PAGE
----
SOMERS, NY: Pepsi Bottling Group (PBG), the largest manufacturer, seller, and distributor of Pepsi-Cola, issued its first CSR report last week and is working to integrate the message into all communications.
In issuing the report, the $14 billion company was responding to inquiries about its sustainability practices from customers like Wal-Mart and Target, as well as potential employees, according to Paula Davis, VP of corporate communications.
The report, Act! Our Commitment to Making a Difference, had been planned for about a year. It highlights the group's eco-friendly practices, other environmental initiatives, and impacts in local communities. Highlights include $16 million donations in terms of money and product donations to individual and community organizations, 16,000 tons of plastic conserved through design and manufacturing innovations, and 83% of PBG waste stream recycled.
“This corporate responsibility report is a first at PBG,” Davis said. “We've been incorporating sustainable principles into our business for many years... We just realized last year, it's not enough to do it – we have to communicate it, too.”
Going forward, the company aims to educate and publicize the findings and its practices to employees, investors, customers, and other stakeholders. It will also incorporate these messages into brand communications that will be used in sales presentations and recruitment materials.
“We wanted to tell our story while advancing our goals,” Davis said. “We will continue to add to the report in the future. We made ambitious goals, and in a quantifiable way we're showing how we will reach them.”
The report was released online October 6 in keeping with the environmental theme of creating less waste. In conjunction, the company launched a Web site, pbgACT.com, as one of its first steps to redress the lack of awareness about its efforts. Press materials and e-mail notifications to stakeholders were also developed.
Davis noted that PBG's employees, often a key audience for CSR, were an important consideration, and that the information will be prevalent on its intranet and internal newsletter Thirst. Posters highlighting the “Act” site were placed in all work locations, as well.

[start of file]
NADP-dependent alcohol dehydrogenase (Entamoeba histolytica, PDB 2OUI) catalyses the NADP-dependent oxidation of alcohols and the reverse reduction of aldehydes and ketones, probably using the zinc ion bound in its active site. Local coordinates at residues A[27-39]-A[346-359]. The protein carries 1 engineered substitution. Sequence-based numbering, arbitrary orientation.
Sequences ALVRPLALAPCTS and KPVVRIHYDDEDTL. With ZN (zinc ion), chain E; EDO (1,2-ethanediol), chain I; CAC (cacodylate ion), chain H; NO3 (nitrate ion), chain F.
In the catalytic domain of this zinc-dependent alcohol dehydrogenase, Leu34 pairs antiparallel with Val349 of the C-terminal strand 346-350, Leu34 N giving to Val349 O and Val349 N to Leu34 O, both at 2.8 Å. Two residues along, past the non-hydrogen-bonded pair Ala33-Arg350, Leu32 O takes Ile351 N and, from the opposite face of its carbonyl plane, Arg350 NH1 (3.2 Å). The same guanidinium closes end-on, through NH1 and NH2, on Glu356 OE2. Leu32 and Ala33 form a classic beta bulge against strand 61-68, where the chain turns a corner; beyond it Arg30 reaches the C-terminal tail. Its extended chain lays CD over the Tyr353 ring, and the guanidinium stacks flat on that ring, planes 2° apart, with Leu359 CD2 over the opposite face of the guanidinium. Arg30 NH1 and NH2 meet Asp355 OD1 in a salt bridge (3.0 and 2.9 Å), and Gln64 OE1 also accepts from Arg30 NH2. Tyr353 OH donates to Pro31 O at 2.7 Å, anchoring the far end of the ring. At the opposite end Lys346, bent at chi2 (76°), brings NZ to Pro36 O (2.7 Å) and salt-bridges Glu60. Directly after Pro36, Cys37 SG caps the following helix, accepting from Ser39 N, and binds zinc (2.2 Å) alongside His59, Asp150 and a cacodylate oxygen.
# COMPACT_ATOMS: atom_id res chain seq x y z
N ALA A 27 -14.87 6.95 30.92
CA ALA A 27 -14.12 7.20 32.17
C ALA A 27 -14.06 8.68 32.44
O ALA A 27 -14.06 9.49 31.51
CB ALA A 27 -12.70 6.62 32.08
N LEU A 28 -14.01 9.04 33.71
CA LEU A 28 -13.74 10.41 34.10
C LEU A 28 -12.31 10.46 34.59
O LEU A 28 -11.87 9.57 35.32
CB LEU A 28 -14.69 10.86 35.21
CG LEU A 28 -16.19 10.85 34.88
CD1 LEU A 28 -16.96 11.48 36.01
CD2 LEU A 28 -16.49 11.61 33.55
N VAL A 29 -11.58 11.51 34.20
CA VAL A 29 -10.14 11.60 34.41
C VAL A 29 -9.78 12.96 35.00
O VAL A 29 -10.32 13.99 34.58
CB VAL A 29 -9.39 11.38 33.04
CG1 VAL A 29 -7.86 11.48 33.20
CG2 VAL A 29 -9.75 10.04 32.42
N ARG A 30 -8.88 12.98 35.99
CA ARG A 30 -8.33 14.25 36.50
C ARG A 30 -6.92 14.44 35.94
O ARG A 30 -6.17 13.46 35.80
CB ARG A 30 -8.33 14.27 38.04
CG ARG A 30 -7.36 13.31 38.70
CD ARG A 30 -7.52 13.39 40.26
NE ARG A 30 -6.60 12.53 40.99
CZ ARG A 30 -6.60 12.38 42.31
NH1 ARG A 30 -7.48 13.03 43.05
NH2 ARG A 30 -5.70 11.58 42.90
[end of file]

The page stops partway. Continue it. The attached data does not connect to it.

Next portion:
“This corporate responsibility report is also a way to build excitement for our employees, most [of whom] work in field,” she said.
PBG's effort aligns with research that shows customers strongly consider cause-related activities when making purchasing decisions.
In a recently released cause study done by Cone, nearly nine in 10 Americans said “it is important for business[es], government, and nonprofits [to] collaborate to solve pressing social and environmental issues.” In addition, 85% said it was acceptable for companies to involve cause-related issues into their marketing, compared to 66% in a 1993 study from Cone.
The 2008 Cone Cause Evolution Study also showed that employees and key stakeholders need to believe companies are interested in causes, due to “the blurred line between work and home, employees are seeking more purposeful work.”
Alison DaSilva, EVP of knowledge leadership and insights at Cone, emphasized the growing interest from customers that want to know that a company is involved and what the company is doing.
A separate case study that the agency did with Duke University and released October 1 tracked consumer behavior in a convenient store setting. It showed a 74% increase in the purchase of a shampoo brand clearly linked with a cause.
“Consumers today want to see the alignment between the cause and the company,” DaSilva said. “They want the emotional benefit back and to see the practical function. It's no longer enough just to say, ‘Here's a pink ribbon.'”